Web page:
Publications associated with Advanced Functional Materials and Devices Group


Boosting carbon quantum dots/fullerene electron transfer via surface group engineering.

Physical chemistry chemical physics : PCCP 18 (2016) 31286-31295

A Privitera, M Righetto, D Mosconi, F Lorandi, AA Isse, A Moretto, R Bozio, C Ferrante, L Franco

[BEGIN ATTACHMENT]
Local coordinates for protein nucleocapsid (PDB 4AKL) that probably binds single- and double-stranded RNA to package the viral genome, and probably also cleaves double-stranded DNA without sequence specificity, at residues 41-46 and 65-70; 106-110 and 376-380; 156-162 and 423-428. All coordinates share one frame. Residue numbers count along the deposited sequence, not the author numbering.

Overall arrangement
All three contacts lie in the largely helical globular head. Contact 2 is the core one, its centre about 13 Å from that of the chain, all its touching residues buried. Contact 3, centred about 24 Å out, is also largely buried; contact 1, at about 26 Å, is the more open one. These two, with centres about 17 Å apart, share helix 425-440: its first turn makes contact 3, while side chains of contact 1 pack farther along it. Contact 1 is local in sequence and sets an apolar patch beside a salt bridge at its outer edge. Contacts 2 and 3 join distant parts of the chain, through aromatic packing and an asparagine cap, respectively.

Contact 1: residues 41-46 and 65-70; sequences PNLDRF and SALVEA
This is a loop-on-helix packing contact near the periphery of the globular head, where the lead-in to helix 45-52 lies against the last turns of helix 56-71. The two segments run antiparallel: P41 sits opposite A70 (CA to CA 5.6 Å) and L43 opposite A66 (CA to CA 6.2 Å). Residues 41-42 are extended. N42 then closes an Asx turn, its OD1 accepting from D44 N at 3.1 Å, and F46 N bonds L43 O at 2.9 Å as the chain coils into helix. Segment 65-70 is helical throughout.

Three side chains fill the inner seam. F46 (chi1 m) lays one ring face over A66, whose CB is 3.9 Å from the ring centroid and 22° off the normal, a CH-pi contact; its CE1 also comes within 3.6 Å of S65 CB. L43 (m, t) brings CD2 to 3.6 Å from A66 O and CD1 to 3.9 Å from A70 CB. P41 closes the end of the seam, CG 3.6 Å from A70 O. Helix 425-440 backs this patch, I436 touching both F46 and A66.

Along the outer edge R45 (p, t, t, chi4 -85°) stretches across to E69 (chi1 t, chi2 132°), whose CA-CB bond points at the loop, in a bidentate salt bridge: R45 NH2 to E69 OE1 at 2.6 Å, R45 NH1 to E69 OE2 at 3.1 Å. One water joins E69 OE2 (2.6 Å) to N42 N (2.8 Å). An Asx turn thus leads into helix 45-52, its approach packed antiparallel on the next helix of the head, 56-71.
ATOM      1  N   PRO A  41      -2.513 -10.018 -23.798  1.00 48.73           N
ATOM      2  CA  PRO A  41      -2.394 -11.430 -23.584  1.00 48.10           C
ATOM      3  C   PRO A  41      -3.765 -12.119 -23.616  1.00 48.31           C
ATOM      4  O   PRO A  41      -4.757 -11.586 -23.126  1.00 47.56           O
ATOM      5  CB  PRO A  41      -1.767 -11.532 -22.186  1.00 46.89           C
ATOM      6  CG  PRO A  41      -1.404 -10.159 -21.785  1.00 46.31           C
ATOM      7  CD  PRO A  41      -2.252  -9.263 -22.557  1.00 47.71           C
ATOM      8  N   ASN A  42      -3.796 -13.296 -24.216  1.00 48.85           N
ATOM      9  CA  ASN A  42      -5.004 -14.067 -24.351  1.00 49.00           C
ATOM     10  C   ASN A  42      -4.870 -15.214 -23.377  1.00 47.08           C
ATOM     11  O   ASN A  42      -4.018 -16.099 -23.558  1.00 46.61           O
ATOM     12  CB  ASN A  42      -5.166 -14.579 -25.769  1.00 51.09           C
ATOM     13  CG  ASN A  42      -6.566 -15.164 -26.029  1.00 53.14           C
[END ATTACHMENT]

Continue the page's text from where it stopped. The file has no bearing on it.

The design of novel nanostructures with tailored opto-electronic properties is a crucial step for third-generation photovoltaics, and the development of cheap and environmentally compatible materials is still a challenge. Carbon quantum dots (CQDs) emerged as promising candidates but usually a low processability and poor electron-donor properties hampered their photovoltaic applications. We tackle these issues through the synthesis and photophysical characterization of N-doped CQDs functionalized with different thiophene-containing groups. Functionalization was aimed at enhancing the electron donating properties of the carbon dots and improving the solubility in nonpolar solvents. The increased solubility in organic solvents allowed us to investigate the photoinduced interactions of the functionalized carbon dots with the fullerene derivative PCBM in solution and in solid blends. The investigation was carried out by cyclic voltammetry, photoluminescence spectroscopy and electron paramagnetic resonance (EPR). The remarkable oxidation potential shift of the functionalized carbon dots with respect to the pristine materials and the HOMO-LUMO energies strongly suggest them as good electron donors towards PCBM. The electron transfer process between CQDs and PCBM resulted in efficient fluorescence quenching in solution and in total quenching in solid blends. By using EPR spectroscopy in the solid blends, we demonstrated the efficient electron transfer by observing the photoinduced formation of a PCBM radical anion in the presence of functionalized CQDs. Time-resolved EPR allowed us to identify differences in the charge transport efficiency for different CQD:PCBM blends. The enhanced processability of CQDs with PCBM and the promising charge-generation and separation properties pave the way to the development of "all-carbon" photovoltaic devices.


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